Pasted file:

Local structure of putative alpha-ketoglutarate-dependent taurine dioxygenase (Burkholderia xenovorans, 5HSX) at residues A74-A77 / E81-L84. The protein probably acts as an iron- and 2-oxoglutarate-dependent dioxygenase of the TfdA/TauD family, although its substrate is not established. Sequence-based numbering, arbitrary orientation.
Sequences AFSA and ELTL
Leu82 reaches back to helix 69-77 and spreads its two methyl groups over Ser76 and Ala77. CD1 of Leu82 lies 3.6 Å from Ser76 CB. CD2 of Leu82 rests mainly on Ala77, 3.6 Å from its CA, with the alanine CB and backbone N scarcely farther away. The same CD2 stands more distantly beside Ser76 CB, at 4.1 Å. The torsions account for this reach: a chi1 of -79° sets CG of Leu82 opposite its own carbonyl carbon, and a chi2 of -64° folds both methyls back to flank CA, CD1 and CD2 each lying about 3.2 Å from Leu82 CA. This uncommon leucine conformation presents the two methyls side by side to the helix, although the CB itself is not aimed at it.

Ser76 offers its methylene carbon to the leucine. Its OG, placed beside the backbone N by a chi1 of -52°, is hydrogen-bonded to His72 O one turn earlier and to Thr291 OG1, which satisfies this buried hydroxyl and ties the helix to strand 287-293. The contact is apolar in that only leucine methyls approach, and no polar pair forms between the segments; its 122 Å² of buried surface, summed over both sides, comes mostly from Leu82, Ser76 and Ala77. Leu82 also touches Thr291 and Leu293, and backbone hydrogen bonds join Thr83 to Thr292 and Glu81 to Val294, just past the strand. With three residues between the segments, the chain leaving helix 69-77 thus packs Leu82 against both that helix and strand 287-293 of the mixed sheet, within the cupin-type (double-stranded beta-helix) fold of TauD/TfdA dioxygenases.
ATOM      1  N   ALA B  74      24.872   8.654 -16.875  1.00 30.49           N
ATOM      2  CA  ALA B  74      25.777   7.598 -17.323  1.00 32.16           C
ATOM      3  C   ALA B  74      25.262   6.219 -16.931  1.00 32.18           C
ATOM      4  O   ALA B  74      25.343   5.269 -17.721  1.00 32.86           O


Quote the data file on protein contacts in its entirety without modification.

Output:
Local structure of putative alpha-ketoglutarate-dependent taurine dioxygenase (Burkholderia xenovorans, 5HSX) at residues A74-A77 / E81-L84. The protein probably acts as an iron- and 2-oxoglutarate-dependent dioxygenase of the TfdA/TauD family, although its substrate is not established. Sequence-based numbering, arbitrary orientation.
Sequences AFSA and ELTL
Leu82 reaches back to helix 69-77 and spreads its two methyl groups over Ser76 and Ala77. CD1 of Leu82 lies 3.6 Å from Ser76 CB. CD2 of Leu82 rests mainly on Ala77, 3.6 Å from its CA, with the alanine CB and backbone N scarcely farther away. The same CD2 stands more distantly beside Ser76 CB, at 4.1 Å. The torsions account for this reach: a chi1 of -79° sets CG of Leu82 opposite its own carbonyl carbon, and a chi2 of -64° folds both methyls back to flank CA, CD1 and CD2 each lying about 3.2 Å from Leu82 CA. This uncommon leucine conformation presents the two methyls side by side to the helix, although the CB itself is not aimed at it.

Ser76 offers its methylene carbon to the leucine. Its OG, placed beside the backbone N by a chi1 of -52°, is hydrogen-bonded to His72 O one turn earlier and to Thr291 OG1, which satisfies this buried hydroxyl and ties the helix to strand 287-293. The contact is apolar in that only leucine methyls approach, and no polar pair forms between the segments; its 122 Å² of buried surface, summed over both sides, comes mostly from Leu82, Ser76 and Ala77. Leu82 also touches Thr291 and Leu293, and backbone hydrogen bonds join Thr83 to Thr292 and Glu81 to Val294, just past the strand. With three residues between the segments, the chain leaving helix 69-77 thus packs Leu82 against both that helix and strand 287-293 of the mixed sheet, within the cupin-type (double-stranded beta-helix) fold of TauD/TfdA dioxygenases.
ATOM      1  N   ALA B  74      24.872   8.654 -16.875  1.00 30.49           N
ATOM      2  CA  ALA B  74      25.777   7.598 -17.323  1.00 32.16           C
ATOM      3  C   ALA B  74      25.262   6.219 -16.931  1.00 32.18           C
ATOM      4  O   ALA B  74      25.343   5.269 -17.721  1.00 32.86           O